Financing solar for irrigation in India: risks, challenges, and solutions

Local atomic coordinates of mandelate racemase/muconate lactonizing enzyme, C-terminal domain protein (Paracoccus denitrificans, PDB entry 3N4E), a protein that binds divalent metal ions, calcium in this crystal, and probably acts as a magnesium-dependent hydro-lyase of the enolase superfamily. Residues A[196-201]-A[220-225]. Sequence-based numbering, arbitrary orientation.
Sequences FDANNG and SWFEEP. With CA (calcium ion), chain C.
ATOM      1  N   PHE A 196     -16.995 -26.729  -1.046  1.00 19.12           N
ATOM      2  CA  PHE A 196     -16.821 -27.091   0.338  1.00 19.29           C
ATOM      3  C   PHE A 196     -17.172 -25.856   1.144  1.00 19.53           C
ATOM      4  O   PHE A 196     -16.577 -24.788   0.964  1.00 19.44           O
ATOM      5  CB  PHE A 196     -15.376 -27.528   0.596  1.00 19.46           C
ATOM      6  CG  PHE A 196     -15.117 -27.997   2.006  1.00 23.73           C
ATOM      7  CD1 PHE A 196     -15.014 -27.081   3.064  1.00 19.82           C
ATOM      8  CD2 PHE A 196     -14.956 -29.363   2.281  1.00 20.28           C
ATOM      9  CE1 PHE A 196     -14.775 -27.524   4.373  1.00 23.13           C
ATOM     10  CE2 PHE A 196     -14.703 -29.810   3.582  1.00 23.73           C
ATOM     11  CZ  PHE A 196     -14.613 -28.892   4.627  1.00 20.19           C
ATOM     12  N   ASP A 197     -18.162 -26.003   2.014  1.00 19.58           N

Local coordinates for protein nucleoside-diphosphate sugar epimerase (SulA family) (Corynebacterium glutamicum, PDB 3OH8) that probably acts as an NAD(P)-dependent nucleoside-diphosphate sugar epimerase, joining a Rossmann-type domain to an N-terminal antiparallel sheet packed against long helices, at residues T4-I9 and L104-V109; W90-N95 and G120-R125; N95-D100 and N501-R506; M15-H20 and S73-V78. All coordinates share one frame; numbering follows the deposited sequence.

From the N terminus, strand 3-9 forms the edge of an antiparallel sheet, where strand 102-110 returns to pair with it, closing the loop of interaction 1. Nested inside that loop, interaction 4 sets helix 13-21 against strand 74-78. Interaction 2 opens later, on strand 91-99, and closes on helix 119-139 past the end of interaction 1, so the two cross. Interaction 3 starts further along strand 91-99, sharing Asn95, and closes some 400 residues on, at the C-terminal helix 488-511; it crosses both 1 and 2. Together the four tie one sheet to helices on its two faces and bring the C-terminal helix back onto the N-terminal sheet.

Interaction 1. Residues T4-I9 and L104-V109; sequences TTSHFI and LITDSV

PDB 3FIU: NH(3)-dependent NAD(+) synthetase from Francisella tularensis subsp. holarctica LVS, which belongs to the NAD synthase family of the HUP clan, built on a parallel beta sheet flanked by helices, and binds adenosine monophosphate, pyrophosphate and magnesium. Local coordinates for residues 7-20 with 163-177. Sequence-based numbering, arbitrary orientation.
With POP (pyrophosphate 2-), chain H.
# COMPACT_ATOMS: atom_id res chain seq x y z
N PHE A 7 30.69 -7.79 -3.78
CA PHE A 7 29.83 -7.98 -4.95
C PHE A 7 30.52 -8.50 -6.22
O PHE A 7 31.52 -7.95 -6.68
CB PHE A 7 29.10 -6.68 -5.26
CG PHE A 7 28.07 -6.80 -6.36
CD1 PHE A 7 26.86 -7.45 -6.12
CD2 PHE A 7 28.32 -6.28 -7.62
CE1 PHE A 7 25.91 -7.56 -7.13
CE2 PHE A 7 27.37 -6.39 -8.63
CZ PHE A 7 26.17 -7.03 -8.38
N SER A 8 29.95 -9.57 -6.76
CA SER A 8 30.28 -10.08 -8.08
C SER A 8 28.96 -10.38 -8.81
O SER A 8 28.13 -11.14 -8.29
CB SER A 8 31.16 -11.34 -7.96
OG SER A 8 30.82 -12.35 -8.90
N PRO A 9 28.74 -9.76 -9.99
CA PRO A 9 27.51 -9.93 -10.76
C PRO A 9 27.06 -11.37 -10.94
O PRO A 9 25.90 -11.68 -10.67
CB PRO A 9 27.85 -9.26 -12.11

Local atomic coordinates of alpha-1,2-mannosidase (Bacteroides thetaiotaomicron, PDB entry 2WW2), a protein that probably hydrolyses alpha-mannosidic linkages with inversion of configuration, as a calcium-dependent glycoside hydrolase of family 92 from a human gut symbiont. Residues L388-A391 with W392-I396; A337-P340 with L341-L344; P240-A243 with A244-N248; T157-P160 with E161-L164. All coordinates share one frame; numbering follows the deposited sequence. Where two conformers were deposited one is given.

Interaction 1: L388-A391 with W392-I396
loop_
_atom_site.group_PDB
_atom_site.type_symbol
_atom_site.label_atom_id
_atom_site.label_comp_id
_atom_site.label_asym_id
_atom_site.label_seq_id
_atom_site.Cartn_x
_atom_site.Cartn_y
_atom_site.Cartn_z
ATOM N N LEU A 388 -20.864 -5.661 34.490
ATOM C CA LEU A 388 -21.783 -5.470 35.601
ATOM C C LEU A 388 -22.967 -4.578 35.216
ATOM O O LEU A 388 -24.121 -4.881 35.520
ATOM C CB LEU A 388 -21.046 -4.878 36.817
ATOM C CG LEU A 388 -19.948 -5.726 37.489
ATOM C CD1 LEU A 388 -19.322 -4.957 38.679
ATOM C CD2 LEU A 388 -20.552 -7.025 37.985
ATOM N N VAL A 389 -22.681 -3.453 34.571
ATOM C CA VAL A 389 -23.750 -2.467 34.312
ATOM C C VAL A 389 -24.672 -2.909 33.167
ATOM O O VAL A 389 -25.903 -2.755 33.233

Solar-powered irrigation systems (SPIS) offer significant opportunities to facilitate irrigation access in an environmentally-sustainable manner. In India, with a substantial government support in form of capital subsidies, over 100,000 solar pumps had been installed by December 2016. But a subsidy-led approach would be fiscally unviable to achieve deployment of SPISs at scale, given their high upfront cost. It is argued that availability of credit for different delivery models would be crucial for large-scale deployment of solar pumps in the country. However, several risks and operational challenges often constrain flow of long-term finance for agriculture in developing countries. In view of the need for long–term finance to enable widespread adoption of SPIS, this study investigated the key risks and challenges affecting financing of solar pumps in India. It also explored how different delivery models (individual ownership and water-as-a-service) compare in terms of ease of financing, and the measures required to address perceived risks. For this purpose, semi-structured telephonic interviews with 10 financiers from different institutions, including NABARD, scheduled commercial banks, regional rural banks, and non-banking financial institutions, were conducted.